Entrepreneurship helped me grasp how someone could work at a company with a toxic environment.

A few months back, a close friend and well-known entrepreneur within the tech community, invited myself and Mike, my partner and co-founder, out for a drink. We walked to New York’s South Street Seaport district, where we had been living at the time. While enjoying my milk stout, she made a comment about entrepreneurship that resonated so strongly,

“Starting a business has been the most difficult endeavor of my life. The highs will give you joy beyond compare and the valleys bring depths you’ve never fathomed.”

I’ve had the entrepreneurship bug from as early as I can recall. At age 6, I was pitching my delicious, gluten free, iced tea and lemonade to my thirsty neighbors. At age 8 I received my first “promotion”. My mother began to teach me the skills of wholesale negotiation and inventory management at our antique store, Perry’s Art Gallery, in Clinton, New Jersey.

In college, I put those skills to good use when I started a design and PR firm. Surprisingly, none of my early ventures lived up to the comment my friend made back in NYC. Aside from occasional self-loathing and bouts of cabin fever, which are the by-product of working around the clock from home. It made me ponder, how terrible can working for yourself possibly be?

Putting Your Personal Life On Hold

I’ve learned that while starting a company, advancement within your personal life is essentially put on hold. As if finding your soul mate wasn’t already challenging enough, you can forget about getting engaged, married or showering loved ones with fancy gifts. The balancing act of allocating time between family, work and friends is next to impossible. But that’s ok! Your friends and family will likely scale back spending time with you now that you are Penny-Pincher-Store-Brand-Single-Ply McGee.

As you watch everyone around you get engaged, married or pregnant, the only thing that keeps you motivated is convincing yourself that you’re just in a slingshot phase and when the time is right you will catch up with your peers.

The Professional Downfalls

If you’ve just started a company, advancement within the workplace is also pretty much over. Your primary goal then becomes getting people to care, about whatever it is that you’re doing. Yea it feels pretty damn good to update that LinkedIn Profile with CSO, CEO, COO, CRO … but OMG, that’s where the walk in the park ends.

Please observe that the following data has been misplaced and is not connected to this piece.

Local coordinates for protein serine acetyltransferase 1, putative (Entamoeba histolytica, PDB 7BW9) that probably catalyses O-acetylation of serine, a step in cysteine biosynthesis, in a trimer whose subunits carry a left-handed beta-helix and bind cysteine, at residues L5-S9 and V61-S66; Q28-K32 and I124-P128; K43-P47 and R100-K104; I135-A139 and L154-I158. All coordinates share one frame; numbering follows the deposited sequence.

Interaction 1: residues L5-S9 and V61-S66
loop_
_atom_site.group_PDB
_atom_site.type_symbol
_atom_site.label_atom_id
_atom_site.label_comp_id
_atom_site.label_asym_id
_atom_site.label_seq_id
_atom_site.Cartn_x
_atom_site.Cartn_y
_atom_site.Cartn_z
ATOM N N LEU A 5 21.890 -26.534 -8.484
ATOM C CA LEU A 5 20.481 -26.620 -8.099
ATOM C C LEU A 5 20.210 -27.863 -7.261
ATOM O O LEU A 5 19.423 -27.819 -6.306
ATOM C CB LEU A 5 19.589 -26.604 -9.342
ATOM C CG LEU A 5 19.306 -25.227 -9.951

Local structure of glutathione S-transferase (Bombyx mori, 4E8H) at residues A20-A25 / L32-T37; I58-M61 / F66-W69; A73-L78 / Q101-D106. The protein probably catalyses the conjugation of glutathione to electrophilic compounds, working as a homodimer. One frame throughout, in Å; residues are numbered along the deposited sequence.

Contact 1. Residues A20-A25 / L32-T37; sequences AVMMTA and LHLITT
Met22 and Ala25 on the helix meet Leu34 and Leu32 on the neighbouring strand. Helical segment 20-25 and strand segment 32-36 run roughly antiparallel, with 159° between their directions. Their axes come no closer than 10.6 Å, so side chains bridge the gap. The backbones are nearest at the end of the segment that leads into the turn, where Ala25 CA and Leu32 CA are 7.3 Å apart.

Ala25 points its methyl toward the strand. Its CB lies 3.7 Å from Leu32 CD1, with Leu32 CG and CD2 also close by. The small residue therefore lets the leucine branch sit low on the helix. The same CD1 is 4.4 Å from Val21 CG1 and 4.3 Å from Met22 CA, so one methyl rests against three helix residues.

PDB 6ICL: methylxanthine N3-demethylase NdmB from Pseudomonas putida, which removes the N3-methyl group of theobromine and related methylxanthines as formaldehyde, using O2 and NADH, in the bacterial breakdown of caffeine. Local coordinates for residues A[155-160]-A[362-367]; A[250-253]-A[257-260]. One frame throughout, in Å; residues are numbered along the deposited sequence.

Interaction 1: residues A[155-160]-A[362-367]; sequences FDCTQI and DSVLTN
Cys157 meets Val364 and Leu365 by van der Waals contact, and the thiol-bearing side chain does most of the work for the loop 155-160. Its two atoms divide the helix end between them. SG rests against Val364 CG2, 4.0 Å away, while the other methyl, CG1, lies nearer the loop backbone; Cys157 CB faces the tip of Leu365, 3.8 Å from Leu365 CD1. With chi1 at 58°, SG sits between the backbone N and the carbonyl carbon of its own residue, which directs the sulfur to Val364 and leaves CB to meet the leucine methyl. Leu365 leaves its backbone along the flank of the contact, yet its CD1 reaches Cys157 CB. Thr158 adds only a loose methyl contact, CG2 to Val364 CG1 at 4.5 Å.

Most of your peers are likely saving for a home, vacation property, looking for an investment opportunity or weighing the age they can retire at if they increase their company matched 401K to 20%.

Meanwhile, you’re trying to figure out if you really need that catastrophic health care plan for the next eight months. You’ve only ever had four stitches and you’re long removed from those little league days, so you should be all good!


Whether you believe something, nothing or everything, you get frustrated a bit when you start a company. If something in life can go wrong, it will, when you start a business.

Hypothetically even if you hit the gym two hours a day, five days a week and eat so organic that you feel dirty, you could get a hernia while sitting in the car on your company sponsored, self-funded, data-mining cross-country road-trip (ouch! should’ve got the health plan just above catastrophic). Having six people leave their well-paying jobs to take part in your dream is mentally taxing. You feel responsible for making sure their student loan payments and significant others are taken care of.

In the midst of your struggle after your friend has his or her second beautiful child and buys a stunning Porsche Cayenne Turbo, it’ll cross your mind,

Why the hell did I ever decide to leave a comfortable lifestyle with the dreams of making the world a better, happier place?

It is my personal belief that at the end of each day, after looking at the cyclone that has become your life, if aside from all the problems, you still choose to move forward, you’re probably doing it right.

Keep going, it is not in our DNA to fail, we only succeed or we learn. We were late on the electric bill this month so that’s all for now. Oh ya, being an entrepreneur and all I need to plug my company at some point. So check out my company’s free Workplace Happiness App – Happster.

Love you 💜


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By | August 2nd, 2016|Company Culture|

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